“I wrote to them in good faith and all honesty and said to them, ‘We’re happy to work with you on this’, and we put one proposal to them and they didn’t agree on that,” he said.
“We worked up another proposal to them, in the last sitting fortnight, and sent it to them, and never heard back. The first we heard was Dreyfus on ABC Radio making it a political issue.
“Now I made it pretty clear that I was prepared to address this and I did not want it to be a political football, and the reason we wanted to address this is we didn’t want children or their parents suffering from needless anxiety about this issue.
“So I’m very disappointed at the very partisan political way that they’ve now sought to address this.”
Mr Morrison promised in October to amend a provision in the Sex Discrimination Act that gives religious schools an exemption from the laws, amid concerns that schools had the power to expel gay students.
Many religious schools, backed by MPs within the Coalition, believe some sort of exemption is needed so they can hire teachers who work with the ethos of the school.
Fairfax Media revealed in October that the government’s confidential review of religious freedom recommended the exemption be modified but retained, sparking a debate about the scale of the special treatment for religious schools.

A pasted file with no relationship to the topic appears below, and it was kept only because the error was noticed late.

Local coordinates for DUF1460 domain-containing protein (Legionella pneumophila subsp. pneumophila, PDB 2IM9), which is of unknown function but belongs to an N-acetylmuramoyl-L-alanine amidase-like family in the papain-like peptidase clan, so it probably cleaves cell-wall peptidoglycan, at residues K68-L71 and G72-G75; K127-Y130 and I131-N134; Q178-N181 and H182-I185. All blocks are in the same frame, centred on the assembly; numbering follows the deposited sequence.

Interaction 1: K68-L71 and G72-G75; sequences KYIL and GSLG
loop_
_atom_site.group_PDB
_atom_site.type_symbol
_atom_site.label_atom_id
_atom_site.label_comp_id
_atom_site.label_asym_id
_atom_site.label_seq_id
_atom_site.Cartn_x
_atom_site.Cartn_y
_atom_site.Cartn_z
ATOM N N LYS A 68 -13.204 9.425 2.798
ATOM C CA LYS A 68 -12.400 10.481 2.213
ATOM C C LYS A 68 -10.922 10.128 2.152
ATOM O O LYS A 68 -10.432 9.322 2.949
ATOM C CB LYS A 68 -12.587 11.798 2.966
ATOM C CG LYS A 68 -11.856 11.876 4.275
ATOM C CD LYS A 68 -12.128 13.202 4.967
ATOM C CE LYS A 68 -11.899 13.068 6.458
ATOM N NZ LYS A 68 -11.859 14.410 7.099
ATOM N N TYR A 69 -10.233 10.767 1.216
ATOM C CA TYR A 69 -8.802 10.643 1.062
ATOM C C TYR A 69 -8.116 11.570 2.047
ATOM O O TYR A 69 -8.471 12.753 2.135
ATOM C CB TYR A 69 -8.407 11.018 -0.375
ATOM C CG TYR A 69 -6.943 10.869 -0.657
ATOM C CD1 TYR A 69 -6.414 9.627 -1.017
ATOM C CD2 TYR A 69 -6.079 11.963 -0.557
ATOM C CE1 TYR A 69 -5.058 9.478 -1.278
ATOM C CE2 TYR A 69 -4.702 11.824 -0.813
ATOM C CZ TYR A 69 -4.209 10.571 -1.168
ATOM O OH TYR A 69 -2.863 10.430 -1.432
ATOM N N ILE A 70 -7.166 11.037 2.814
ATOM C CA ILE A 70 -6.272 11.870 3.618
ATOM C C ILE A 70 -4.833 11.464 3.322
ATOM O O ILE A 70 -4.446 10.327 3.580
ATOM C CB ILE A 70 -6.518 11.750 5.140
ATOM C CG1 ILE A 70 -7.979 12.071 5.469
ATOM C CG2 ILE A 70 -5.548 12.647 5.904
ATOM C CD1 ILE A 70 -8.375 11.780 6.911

Labor foreign affairs spokeswoman Penny Wong introduced a Labor bill to the Senate last week to ensure schools could not discriminate against students on the basis of their sexuality, arguing Labor could not wait for the government.
“We know there is broad support across Parliament to deal with the issue of staff,” Senator Wong told the Senate.
“We are dealing now with the issue for children and we accept there are complexities in relation to the issues of teachers and staff, and we intend to continue to work with relevant stakeholders on this.
“However, we are not prepared to hold up the change for students while that work goes on.”
Mr Morrison expressed frustration with Labor for rejecting the two approaches he had made on the issue.
“I sought to do it in good faith, and I’m disappointed by the bad faith Labor has shown,” the Prime Minister said.
He said the “constructive proposal” from the government would have allowed non-state schools to “continue to be non-state schools” while putting in the rules for students.
“That was not about discriminating against any individuals at all, it was just the ability to have practical codes of behaviour at schools,” he said of the government plan.
“And Labor are selling out the non-state school sector really significantly because of the voices in their own party room that are very anti-independent and non-state schools.”
David Crowe is the chief political correspondent for the Sydney Morning Herald and The Age.